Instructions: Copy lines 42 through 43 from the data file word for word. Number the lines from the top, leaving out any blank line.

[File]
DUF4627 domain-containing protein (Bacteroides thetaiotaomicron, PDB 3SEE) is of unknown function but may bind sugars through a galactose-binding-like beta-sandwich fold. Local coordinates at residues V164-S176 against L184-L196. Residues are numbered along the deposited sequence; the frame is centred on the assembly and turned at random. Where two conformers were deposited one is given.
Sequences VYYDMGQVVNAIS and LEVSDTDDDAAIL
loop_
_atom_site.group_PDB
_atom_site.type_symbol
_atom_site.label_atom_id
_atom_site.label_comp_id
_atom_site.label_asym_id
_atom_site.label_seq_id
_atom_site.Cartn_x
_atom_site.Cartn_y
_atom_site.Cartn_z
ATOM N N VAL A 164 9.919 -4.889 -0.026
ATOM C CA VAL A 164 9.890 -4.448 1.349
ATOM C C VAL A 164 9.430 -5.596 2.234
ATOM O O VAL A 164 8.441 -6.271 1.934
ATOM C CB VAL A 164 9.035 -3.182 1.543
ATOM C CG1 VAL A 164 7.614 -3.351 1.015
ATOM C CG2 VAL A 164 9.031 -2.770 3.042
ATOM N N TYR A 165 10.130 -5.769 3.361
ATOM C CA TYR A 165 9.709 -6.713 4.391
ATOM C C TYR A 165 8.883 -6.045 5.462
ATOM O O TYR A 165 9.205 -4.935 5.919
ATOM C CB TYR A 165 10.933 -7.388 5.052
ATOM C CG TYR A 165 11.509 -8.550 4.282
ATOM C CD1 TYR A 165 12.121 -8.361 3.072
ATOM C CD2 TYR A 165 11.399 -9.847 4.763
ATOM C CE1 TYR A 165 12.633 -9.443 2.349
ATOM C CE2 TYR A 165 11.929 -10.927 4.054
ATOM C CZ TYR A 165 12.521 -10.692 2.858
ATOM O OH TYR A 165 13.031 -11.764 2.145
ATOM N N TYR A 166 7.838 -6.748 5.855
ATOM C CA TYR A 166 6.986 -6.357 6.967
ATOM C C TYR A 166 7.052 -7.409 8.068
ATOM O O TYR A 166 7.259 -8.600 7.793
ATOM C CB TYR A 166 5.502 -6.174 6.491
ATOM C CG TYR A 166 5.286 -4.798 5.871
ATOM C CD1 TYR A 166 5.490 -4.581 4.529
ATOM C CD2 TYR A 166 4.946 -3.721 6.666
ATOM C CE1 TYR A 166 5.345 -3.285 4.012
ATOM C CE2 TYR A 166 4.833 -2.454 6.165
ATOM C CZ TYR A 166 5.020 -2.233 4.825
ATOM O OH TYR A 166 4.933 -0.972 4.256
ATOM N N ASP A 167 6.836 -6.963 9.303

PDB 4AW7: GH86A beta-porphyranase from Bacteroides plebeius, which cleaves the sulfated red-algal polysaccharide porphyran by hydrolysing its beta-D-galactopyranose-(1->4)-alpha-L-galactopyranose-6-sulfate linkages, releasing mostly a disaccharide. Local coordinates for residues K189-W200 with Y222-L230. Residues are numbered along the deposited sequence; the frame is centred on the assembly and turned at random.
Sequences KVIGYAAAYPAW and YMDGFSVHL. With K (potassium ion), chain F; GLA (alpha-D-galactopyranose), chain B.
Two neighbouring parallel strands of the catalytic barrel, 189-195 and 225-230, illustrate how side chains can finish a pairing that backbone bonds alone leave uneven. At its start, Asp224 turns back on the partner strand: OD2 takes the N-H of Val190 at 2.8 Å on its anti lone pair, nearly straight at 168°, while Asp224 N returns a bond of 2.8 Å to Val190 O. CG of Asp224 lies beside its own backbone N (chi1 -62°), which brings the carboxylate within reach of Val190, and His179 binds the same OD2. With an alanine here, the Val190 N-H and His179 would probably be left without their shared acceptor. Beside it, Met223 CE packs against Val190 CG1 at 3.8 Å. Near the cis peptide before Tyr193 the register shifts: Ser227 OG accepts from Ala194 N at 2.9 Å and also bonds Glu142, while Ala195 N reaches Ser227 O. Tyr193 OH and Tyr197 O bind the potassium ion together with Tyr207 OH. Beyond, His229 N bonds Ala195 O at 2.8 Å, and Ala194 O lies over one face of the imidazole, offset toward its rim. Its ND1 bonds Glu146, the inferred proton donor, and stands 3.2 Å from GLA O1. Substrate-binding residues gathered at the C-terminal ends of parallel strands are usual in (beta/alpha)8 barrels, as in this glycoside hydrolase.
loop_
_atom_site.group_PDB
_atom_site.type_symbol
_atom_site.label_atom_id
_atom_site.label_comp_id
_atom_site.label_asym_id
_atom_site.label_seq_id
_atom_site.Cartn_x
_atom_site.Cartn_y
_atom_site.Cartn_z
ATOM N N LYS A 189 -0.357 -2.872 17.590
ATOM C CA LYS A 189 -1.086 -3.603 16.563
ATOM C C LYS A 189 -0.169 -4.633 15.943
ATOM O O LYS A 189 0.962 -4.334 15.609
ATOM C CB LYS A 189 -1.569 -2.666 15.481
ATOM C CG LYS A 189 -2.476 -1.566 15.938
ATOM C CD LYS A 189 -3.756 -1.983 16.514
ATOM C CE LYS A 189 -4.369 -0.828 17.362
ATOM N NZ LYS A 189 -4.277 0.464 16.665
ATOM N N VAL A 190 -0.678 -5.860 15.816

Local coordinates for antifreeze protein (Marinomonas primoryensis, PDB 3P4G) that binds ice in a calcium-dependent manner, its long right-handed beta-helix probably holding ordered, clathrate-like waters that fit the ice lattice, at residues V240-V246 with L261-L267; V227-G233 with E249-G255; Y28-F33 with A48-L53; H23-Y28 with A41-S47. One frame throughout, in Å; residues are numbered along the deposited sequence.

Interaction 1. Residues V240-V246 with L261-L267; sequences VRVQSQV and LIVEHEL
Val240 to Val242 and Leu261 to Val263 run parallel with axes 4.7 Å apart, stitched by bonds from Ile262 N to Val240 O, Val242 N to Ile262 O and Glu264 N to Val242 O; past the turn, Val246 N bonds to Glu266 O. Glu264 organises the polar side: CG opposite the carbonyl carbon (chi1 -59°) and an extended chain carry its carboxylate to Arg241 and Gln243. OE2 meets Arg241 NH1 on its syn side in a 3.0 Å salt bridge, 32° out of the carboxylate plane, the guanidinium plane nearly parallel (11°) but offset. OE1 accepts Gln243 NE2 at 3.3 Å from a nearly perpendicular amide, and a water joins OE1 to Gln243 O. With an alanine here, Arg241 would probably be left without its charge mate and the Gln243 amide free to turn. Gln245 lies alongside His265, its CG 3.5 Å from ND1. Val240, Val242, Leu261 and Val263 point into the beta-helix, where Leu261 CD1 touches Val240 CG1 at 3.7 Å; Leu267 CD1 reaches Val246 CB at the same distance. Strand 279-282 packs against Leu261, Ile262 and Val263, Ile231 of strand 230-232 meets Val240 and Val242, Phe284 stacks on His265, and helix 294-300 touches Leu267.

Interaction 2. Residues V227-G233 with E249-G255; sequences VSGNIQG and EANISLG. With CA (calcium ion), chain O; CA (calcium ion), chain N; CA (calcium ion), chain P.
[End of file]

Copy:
ATOM C CZ TYR A 166 5.020 -2.233 4.825
ATOM O OH TYR A 166 4.933 -0.972 4.256